Brooklyn veteran Ghostface Killah is the Frank Zappa of hip-hop with his penchant for storytelling and his weirdo take on vintage soul music. Collaborating with Toronto’s BadBadNotGood on their new fabulously experimental album Sour Soul, his sound is more in line with classic Wu-Tang Clan than it has been since Enter the 36 Chambers. BadBadNotGood are a bass/keys/drums combination with a deep love of hip-hop and have seamless accompanied acts like Frank Ocean, Tyler the Creator, and backed Pharoah Monch during 2012’s Manifesto fest. They effortlessly transform lone emcees’ sets into a Roots-like experience.
Then there’s Ghostface. On 2004’s Supreme Clientele, and his 2006 album Fishscale (arguably his best work), the Wu-Tang Clan member kept hip-hop’s trademark deep beats alongside a bevvy of non-melodic samples, organs, guitars, jazz bass, and drums. On Sour Soul, his tenacity perseveres with a new spin on hip-hop’s most traditional production values.
Two years in the making and with heavy involvement from Grammy winner Frank Dukes (Eminem’s the Marshall Mathers LP 2) and Ghostface’s spirit animal MF DOOM, the end result is more than just a pet project of band and emcee. While any other live band might go for the ferocious vibe of a song like “The Champ”, Badbadnotgood forgo the aggressive approach to elicit the dreamy, textured, laid-back vibe of Pretty Toney album. The band’s instrumentation creates a smoky backdrop for Ghostface’s key strength: storytelling.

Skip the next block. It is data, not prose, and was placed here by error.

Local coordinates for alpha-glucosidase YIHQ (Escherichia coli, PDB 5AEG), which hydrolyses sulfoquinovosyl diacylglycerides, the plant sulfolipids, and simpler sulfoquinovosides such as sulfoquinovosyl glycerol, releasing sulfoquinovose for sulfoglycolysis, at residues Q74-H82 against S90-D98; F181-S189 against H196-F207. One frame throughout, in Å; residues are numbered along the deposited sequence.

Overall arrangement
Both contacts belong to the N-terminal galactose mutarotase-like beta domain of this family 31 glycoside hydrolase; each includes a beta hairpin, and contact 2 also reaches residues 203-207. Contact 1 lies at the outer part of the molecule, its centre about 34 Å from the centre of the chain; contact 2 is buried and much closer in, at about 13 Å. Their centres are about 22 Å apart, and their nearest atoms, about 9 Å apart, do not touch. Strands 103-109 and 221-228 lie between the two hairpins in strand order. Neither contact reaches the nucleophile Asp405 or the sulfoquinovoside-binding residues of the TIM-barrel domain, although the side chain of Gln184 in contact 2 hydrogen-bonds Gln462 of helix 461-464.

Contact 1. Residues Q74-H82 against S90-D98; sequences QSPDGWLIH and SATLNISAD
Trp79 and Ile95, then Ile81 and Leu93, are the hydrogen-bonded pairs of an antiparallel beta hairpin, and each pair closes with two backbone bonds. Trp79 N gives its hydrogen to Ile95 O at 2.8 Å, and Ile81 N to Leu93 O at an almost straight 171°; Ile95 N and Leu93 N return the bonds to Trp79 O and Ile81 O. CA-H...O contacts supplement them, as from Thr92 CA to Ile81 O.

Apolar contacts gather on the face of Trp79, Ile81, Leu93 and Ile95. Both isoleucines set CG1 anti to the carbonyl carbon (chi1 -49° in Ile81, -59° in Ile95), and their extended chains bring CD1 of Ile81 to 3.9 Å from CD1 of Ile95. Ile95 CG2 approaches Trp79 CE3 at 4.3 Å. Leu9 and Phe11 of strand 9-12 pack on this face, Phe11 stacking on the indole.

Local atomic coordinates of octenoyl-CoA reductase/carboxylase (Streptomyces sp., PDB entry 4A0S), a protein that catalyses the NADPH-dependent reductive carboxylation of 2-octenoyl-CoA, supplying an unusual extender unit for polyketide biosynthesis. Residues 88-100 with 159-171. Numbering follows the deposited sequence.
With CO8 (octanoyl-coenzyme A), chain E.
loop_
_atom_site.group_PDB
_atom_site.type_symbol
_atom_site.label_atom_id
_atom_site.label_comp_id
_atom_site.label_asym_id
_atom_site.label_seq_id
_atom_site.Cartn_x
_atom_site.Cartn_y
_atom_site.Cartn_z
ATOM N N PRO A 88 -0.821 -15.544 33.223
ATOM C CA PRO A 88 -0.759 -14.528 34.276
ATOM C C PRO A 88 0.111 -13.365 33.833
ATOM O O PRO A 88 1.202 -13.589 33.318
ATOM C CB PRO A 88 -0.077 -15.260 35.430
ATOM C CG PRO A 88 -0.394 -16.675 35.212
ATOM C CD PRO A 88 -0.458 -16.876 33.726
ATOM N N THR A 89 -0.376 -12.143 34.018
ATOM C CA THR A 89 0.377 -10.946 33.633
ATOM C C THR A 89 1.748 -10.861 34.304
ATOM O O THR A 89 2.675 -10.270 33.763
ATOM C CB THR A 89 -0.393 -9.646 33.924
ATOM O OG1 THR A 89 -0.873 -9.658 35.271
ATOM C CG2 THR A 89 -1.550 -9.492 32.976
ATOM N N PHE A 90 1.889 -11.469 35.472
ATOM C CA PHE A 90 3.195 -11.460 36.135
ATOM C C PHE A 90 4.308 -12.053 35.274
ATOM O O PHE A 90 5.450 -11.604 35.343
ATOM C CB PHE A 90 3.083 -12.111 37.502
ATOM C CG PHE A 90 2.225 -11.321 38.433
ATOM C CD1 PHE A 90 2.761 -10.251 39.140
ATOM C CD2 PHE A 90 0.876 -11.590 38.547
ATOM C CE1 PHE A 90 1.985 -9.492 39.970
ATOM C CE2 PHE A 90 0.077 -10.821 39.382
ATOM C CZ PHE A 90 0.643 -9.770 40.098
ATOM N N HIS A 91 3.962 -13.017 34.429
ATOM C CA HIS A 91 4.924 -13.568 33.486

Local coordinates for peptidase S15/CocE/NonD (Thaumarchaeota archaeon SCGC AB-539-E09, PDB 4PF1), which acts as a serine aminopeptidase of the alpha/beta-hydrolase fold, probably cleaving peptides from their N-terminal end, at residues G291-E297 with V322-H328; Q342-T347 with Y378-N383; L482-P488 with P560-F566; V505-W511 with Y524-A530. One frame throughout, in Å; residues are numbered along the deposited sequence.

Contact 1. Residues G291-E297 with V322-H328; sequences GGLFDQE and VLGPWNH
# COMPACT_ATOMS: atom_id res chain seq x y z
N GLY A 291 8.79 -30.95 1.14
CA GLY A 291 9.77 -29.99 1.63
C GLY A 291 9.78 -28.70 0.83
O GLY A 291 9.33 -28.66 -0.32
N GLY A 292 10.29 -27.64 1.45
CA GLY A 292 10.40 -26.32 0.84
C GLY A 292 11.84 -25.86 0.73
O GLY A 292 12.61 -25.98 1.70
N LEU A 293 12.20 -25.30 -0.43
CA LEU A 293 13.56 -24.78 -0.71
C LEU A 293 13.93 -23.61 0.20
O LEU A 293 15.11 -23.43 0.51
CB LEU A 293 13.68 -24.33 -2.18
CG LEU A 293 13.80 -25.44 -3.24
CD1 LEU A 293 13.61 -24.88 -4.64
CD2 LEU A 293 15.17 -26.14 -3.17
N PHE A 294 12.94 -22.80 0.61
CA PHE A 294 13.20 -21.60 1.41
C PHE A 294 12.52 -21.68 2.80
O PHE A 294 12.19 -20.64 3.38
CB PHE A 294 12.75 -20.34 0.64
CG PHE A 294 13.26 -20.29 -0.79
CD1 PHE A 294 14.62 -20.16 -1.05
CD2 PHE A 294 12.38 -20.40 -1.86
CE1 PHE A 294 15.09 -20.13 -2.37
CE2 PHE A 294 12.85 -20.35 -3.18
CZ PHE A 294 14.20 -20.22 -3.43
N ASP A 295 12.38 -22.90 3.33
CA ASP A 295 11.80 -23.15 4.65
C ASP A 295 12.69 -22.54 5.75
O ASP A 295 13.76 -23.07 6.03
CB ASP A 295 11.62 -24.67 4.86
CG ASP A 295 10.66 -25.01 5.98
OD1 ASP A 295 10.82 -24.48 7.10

On Sour Soul’s third track, ”6 Degrees of Separation” (arguably the album’s best), the band create a creeping pastiche of RZA’s earliest production work – the heady reverb sound from older tracks like “Da Mystery of Chessboxin” and “Guillotine (Swordz)”. The instrumentation is tight, focused and raw while Ghostface harnesses a lyrical tornado erupting in a fever dream of guns, drugs and street royalty with lyrics “6 inch, 6-pack, 6-degrees of separation / my evil third eye blinks with no hesitation.” Trippy wunderkind Danny Brown carries his own weight on the track as his post-nasal drip vocals fit in beautifully (as it has in the past) with BadBadNotGood.
The album hits its stride with “Mind Playing Tricks” and the collaborators comfortably coast on cruise control. Keyboardist Matthew Tavares dominates with soaring organs and bassist Chester Hansen’s buttery basslines demand repeated listen just to appreciate their ease of sophistication. Again, Ghostface reaches peak boast here with lines like “Click clack my stacks of cash make Walter White look like I got the pure vocab”.
BadBadNotGood’s triumph is their subversion of traditional hip-hop sonic values – where thumping beats typically fill the bottom end of the sonic spectrum, their live instrumentation is spacey. There are no “bangers” on Sour Soul and these spaces may slightly dampen Ghostface’s impact. While this is not music for the club, the live instrumentation will undoubtedly be straight-up explosive live.
Gonzo collaborations between artists from differing genres is almost always a welcome idea, but the execution is a very different story. The 2014 joint album between Philadelphia’s the Roots and Elvis Costello is a cautionary tale. But Sour Soul boasts a rare symbiotic relationship between the two – the Toronto trio rejuvenated Ghostface’s chameleonic style and he accents their ebullient instrumentation.
Essential Tracks: “Six Degrees”, “Mind Playing Tricks”, “Stark’s Reality”